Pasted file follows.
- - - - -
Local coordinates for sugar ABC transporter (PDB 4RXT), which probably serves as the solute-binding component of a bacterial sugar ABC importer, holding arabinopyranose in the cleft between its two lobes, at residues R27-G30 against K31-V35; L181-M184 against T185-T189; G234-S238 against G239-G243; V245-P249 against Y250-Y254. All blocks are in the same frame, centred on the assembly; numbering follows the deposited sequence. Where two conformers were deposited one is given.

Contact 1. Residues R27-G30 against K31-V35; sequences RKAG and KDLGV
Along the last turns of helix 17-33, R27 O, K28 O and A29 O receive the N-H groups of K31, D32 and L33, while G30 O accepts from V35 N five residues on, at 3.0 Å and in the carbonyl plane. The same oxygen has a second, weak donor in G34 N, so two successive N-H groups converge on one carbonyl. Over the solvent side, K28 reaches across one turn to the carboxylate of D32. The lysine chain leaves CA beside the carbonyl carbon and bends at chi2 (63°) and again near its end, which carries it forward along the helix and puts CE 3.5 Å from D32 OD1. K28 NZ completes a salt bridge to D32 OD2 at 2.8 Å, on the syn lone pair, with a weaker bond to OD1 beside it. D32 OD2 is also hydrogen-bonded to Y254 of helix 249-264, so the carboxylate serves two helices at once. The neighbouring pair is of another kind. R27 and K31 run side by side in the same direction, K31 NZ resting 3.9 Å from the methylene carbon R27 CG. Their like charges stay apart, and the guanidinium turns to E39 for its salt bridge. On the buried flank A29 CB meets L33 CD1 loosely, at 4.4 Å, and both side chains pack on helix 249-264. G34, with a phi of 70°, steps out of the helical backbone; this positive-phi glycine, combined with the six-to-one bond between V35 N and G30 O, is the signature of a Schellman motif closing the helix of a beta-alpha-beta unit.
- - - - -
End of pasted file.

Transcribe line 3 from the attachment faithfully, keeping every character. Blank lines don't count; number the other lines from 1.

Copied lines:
Along the last turns of helix 17-33, R27 O, K28 O and A29 O receive the N-H groups of K31, D32 and L33, while G30 O accepts from V35 N five residues on, at 3.0 Å and in the carbonyl plane. The same oxygen has a second, weak donor in G34 N, so two successive N-H groups converge on one carbonyl. Over the solvent side, K28 reaches across one turn to the carboxylate of D32. The lysine chain leaves CA beside the carbonyl carbon and bends at chi2 (63°) and again near its end, which carries it forward along the helix and puts CE 3.5 Å from D32 OD1. K28 NZ completes a salt bridge to D32 OD2 at 2.8 Å, on the syn lone pair, with a weaker bond to OD1 beside it. D32 OD2 is also hydrogen-bonded to Y254 of helix 249-264, so the carboxylate serves two helices at once. The neighbouring pair is of another kind. R27 and K31 run side by side in the same direction, K31 NZ resting 3.9 Å from the methylene carbon R27 CG. Their like charges stay apart, and the guanidinium turns to E39 for its salt bridge. On the buried flank A29 CB meets L33 CD1 loosely, at 4.4 Å, and both side chains pack on helix 249-264. G34, with a phi of 70°, steps out of the helical backbone; this positive-phi glycine, combined with the six-to-one bond between V35 N and G30 O, is the signature of a Schellman motif closing the helix of a beta-alpha-beta unit.